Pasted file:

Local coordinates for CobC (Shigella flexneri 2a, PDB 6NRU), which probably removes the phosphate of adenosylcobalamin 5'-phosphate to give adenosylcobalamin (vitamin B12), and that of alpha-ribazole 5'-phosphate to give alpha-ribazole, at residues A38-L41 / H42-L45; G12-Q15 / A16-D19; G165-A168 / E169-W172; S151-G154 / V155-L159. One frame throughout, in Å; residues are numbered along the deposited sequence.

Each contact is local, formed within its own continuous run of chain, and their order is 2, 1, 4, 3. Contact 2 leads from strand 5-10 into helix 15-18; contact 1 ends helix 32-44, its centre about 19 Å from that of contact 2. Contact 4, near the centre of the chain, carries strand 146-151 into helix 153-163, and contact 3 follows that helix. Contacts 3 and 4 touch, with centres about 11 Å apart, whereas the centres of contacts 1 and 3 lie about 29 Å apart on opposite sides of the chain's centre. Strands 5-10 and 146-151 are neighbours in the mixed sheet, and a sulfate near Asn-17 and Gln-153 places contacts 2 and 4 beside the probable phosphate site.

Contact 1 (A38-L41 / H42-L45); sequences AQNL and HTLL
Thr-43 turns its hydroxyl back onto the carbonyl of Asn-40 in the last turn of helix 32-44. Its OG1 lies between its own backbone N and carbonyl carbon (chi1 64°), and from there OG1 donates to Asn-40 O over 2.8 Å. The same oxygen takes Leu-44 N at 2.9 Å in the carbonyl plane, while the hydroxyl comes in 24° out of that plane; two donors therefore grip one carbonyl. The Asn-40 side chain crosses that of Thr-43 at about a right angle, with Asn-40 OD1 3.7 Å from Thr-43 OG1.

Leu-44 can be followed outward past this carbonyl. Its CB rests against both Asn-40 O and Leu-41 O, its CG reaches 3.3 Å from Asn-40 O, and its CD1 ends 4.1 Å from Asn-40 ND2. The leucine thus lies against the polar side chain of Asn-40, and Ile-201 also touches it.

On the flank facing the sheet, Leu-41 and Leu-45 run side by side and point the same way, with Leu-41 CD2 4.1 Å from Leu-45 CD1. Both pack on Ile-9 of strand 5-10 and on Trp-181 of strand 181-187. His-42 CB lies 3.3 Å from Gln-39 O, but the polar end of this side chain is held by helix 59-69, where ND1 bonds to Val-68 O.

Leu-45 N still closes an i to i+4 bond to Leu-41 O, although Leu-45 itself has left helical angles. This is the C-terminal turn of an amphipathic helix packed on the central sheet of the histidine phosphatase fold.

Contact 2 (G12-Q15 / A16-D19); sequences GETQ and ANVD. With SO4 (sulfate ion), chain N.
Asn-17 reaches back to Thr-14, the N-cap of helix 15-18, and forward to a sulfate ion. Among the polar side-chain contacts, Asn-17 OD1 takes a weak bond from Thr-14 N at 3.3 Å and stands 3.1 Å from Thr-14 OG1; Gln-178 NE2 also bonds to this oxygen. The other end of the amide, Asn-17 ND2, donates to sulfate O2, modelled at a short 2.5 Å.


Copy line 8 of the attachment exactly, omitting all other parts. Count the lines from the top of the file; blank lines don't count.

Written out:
Contact 2 (G12-Q15 / A16-D19); sequences GETQ and ANVD. With SO4 (sulfate ion), chain N.